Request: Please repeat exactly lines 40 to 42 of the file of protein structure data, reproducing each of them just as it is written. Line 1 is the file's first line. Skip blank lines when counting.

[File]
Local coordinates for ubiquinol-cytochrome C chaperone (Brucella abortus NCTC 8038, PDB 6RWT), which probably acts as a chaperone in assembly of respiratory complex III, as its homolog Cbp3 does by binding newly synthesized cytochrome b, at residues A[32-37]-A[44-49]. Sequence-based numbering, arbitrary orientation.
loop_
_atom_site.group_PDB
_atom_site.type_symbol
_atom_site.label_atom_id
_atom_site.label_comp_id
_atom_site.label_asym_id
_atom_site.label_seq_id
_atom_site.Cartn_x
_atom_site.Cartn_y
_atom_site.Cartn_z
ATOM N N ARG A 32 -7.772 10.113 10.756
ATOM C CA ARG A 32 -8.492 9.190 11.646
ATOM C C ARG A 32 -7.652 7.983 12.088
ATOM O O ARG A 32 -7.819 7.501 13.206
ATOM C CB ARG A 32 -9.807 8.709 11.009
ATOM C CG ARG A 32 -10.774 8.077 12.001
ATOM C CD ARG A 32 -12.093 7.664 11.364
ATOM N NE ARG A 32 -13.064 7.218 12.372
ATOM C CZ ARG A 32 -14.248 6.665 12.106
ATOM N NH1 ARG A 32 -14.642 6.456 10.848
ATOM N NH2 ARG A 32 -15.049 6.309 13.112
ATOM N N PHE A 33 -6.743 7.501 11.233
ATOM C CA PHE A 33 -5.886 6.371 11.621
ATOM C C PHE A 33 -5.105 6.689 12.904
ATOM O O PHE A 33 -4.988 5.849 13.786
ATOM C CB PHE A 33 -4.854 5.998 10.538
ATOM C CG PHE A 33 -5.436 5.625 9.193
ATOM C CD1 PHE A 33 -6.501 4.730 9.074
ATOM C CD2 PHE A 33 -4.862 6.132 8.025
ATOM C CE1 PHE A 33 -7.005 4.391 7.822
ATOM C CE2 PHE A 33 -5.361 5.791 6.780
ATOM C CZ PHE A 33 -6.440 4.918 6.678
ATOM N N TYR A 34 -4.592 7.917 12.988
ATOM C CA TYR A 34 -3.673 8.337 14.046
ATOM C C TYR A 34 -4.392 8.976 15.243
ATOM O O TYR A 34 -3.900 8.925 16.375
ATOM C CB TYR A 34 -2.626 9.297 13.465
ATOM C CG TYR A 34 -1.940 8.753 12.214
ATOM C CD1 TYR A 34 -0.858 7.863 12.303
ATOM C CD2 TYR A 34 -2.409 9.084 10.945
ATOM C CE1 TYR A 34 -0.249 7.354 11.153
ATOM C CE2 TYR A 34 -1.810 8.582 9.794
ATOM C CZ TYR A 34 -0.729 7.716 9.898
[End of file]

ATOM C CD1 TYR A 34 -0.858 7.863 12.303
ATOM C CD2 TYR A 34 -2.409 9.084 10.945
ATOM C CE1 TYR A 34 -0.249 7.354 11.153